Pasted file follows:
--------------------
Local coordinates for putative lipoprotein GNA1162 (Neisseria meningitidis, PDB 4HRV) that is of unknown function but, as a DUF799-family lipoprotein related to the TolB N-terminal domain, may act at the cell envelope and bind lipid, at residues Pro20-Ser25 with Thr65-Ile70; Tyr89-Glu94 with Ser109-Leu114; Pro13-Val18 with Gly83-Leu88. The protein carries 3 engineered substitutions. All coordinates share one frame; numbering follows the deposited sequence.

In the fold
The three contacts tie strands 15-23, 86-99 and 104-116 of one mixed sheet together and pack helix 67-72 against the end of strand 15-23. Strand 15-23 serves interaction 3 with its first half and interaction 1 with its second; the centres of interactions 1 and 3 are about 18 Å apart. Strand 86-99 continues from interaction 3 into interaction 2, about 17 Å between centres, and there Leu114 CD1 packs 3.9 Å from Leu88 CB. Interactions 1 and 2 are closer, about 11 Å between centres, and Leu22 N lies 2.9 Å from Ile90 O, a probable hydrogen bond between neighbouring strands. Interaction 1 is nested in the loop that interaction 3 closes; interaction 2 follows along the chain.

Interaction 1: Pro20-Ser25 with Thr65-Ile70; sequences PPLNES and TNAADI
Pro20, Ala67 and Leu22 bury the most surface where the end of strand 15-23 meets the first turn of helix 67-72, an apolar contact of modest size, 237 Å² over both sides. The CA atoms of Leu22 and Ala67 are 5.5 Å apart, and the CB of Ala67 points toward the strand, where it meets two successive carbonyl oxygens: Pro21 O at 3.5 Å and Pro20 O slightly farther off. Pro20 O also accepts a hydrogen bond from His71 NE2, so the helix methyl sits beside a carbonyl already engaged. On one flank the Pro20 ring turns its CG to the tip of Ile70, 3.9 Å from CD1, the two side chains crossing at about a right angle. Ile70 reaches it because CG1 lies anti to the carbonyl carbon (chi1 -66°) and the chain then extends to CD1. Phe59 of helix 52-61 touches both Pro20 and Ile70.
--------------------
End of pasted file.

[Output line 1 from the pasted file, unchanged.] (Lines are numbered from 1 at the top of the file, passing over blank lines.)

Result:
Local coordinates for putative lipoprotein GNA1162 (Neisseria meningitidis, PDB 4HRV) that is of unknown function but, as a DUF799-family lipoprotein related to the TolB N-terminal domain, may act at the cell envelope and bind lipid, at residues Pro20-Ser25 with Thr65-Ile70; Tyr89-Glu94 with Ser109-Leu114; Pro13-Val18 with Gly83-Leu88. The protein carries 3 engineered substitutions. All coordinates share one frame; numbering follows the deposited sequence.